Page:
Six essential things to watch for NAIDOC Week 2021

We're spoilt for choice with all the great Indigenous-created content on TV, but these titles across Netflix, NITV, SBS, ABC and Stan are essential.

The theme of NAIDOC Week 2021 (4 – 11 July) is ‘Heal Country!’ – calling for stronger measures to recognise, protect, and maintain all aspects of Aboriginal and Torres Strait Islander culture and heritage. Celebrations are held across Australia each July, and invite participation from Australians of all walks of life.

Watching First Nations made and themed television content is one easy and meaningful way to participate. Here’s a very personal list of six things to watch, as well as some other suggestions at the end. Join the conversation on social media by using the hashtags #NAIDOC2021 and #HealCountry.

1. Firestarter: The Story of Bangarra (ABC TV, Tuesday 6 July, 8:30pm, then iView)

This new documentary directed by Nell Minchin and Wayne Blair is an absolute must-see if you didn’t catch its recent cinema run. Celebrating 30 years of Bangarra Dance Theatre, the groundbreaking Indigenous dance company, the film tells the story of the three Aboriginal brothers — Stephen, David and Russell Page — who turned the newly born dance group into a First Nations cultural powerhouse.

Reviewing the film when it premiered at the 2020 Brisbane International Film Festival, Sarah Ward said: ‘Blair and Minchin smartly recognise that Bangarra’s story and importance is something that needs to be experienced rather than merely discussed. That’s true not only in its historical overview and personal tribute, but in the vivid, moving and engaging doco’s healthy smattering of performance clips — all of which should have viewers who haven’t experienced Bangarra’s work in-person clamouring to buy tickets.’

2. My Name is Gulpilil (ABC TV, Sunday 11 July, 8:30pm, then iView)

Another essential TV premiere, this documentary directed by Molly Reynolds and co-produced by David Gulpilil, also comes fresh from cinemas. In his final film, the iconic Australian actor faces his extraordinary, dizzying past and, stares down death and his own mortal future. Co-produced by Gulpilil’s frequent collaborators, Rolf de Heer and Peter Djigirr, this is a portrait of a man who changed Australian screen representation forever.

Read: Film Review: My Name is Gulpilil captures the legacy of a star

3. History Bites Back (NITV and SBS Viceland, Sunday 11 July, 8:30pm and then SBS on Demand)

This new one-hour comedy history special is the Aboriginal answer to Horrible Histories. Filmmaker and actor Trisha Morton-Thomas (Destiny Does Alice, Occupation: Native) teams up again with comedy director/writer, Craig Anderson (Black Comedy, Occupation: Native), and talent including Steven Oliver and Elaine Crombie, to bite back at negative social media comments about Aboriginal history.

With a light touch, but palpable anger, they steer the conversation onto the historical context of the misfortunes of Aboriginal Australians in areas such as social security, citizenship and equal wages, as well as nuclear bombs and civil actions. It’s a pretty good primer to watch for your own education or with your tween+ kids.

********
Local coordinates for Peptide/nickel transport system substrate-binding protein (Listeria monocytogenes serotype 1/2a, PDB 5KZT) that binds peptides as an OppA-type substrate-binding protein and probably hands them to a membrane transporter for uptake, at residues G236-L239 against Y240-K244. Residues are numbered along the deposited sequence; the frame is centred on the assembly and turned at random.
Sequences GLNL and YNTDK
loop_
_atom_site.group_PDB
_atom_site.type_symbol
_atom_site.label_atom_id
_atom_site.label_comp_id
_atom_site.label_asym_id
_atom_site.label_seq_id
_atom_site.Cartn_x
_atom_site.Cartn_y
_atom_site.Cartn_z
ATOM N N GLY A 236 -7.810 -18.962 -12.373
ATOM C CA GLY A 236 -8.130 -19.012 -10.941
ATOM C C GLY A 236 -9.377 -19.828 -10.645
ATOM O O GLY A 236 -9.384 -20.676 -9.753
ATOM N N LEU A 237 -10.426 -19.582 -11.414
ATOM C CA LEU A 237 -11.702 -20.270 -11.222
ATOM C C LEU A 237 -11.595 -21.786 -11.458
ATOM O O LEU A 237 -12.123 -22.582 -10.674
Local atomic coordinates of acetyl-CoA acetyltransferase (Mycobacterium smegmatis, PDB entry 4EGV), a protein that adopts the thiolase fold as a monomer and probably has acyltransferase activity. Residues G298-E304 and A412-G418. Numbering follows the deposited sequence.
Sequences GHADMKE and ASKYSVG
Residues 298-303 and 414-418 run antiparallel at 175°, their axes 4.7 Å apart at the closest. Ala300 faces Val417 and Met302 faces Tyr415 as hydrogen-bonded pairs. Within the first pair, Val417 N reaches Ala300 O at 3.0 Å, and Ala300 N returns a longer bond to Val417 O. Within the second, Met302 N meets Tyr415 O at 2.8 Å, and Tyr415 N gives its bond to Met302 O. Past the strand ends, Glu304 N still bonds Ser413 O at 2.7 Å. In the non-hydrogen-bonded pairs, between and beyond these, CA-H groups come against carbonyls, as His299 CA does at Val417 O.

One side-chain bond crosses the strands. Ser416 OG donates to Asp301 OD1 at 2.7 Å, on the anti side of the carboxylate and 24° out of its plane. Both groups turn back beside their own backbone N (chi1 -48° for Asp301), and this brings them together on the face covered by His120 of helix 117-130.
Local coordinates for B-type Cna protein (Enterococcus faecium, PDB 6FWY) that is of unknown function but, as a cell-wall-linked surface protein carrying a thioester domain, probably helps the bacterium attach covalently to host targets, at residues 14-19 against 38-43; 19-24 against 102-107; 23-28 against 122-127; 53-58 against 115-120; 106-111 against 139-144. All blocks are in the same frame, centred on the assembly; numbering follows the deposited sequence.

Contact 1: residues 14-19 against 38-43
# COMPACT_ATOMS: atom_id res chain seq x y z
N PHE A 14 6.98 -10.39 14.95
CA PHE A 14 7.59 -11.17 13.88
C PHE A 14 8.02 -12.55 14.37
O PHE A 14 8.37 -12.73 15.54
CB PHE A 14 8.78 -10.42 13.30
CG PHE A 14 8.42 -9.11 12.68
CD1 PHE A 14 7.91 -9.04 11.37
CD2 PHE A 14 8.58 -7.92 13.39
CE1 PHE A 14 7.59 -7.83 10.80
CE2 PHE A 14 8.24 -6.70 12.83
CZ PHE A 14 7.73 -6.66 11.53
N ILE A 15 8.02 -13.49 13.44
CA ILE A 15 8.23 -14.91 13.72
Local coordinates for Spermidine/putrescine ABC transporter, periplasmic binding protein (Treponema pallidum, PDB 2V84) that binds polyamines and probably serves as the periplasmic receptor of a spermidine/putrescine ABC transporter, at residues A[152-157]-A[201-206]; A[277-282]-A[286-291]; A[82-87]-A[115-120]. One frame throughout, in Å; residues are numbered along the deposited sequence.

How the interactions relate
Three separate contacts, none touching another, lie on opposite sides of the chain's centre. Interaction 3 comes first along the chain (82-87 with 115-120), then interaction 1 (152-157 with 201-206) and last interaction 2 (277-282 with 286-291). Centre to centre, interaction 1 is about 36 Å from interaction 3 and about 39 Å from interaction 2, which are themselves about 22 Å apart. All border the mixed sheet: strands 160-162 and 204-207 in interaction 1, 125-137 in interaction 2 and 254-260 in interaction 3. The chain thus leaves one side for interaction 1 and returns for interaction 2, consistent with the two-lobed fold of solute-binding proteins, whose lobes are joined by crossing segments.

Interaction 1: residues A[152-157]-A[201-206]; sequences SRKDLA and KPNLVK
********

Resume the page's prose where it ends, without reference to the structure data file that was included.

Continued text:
4. The Sapphires (Netflix)

The feelgood musical film that broke out big in 2012 is worth a revisit. Based on a true story, it’s set in 1968 and follows four young, talented Australian Aboriginal girls who learn about love, friendship and war when their all-girl group ‘The Sapphires’ entertains the US troops in Vietnam. Starring Deborah Mailman, Chris O’Dowd, Jessica Mauboy, Miranda Tapsell and Shari Sebbens, this was a film that kick-started and powered up some important careers. Directed by Wayne Blair, shot by Warwick Thornton, and adapted from the stageplay by Tony Briggs, it’s the perfect film for an upbeat NAIDOC night.

5. Mad Bastards (Netflix)

Brendan Fletcher’s debut feature screened at the 2011 Sundance Film Festival and it’s moving, emotionally satisfying film about contemporary Aboriginal masculinity and fatherhood. (It was recently announced that Fletcher is making Firebite, an Indigenous Vampire series with Warwick Thornton for AMC.) Mad Bastards stars Dean Daley-Jones as a tough man out of jail seeking to reconnect with his son. The film features a killer track from the Pigram Brothers (one of my personal fave soundtrack albums) who also produce the film with David Jowsey.

6. Cleverman (Stan, from 8 July)

This critically acclaimed Indigenous sci-fi drama first premiered on ABC in 2016 but it’s coming to Stan during NAIDOC week. Directed by Wayne Blair and Leah Purcell (The Drover’s Wife: The Legend of Molly Johnson) the series is set in the future where it reimagines several stories of the Aboriginal Dreamtime in a modern superheroic context, touching on themes of racism, asylum seeking and border protection. The great cast includes Hunter Page-Lochard, Rob Collins, Deb Mailman, Frances O’Connor and Ryan Corr. 

Looking for more NAIDOC Week viewing?

Here’s a list of Indigenous films and shows that will be available on streaming services during NAIDOC week 2021:

ABC

  • Total Control 
  • Black Comedy
  • The Australian Dream
  • My Name is Gulpilil 
  • In My Blood It Runs 
  • Mabo 

SBS & NITV

  • Jedda
  • Toomelah 
  • Robbie Hood
  • Samson & Delilah 
  • Who Do You Think Your Are? Uncle Jack Charles 
  • Little J and Big Cuz

Netflix

  • Beneath Clouds
  • In My Blood it Runs
  • Goldstone
  • Yolngu Boy
  • Our Law
  • Stan
  • Mystery Road
  • Redfern Now
  • The Final Quarter
  • Sweet Country

Visit NAIDOC Week for more ideas and information.       

Rochelle Siemienowicz is a journalist for Screenhub. She is a writer, film critic and cultural commentator with a PhD in Australian cinema. She was the co-host of Australia's longest-running film podcast 'Hell is for Hyphenates' and has written a memoir, Fallen, published by Affirm Press. You can find her on Twitter and Instagram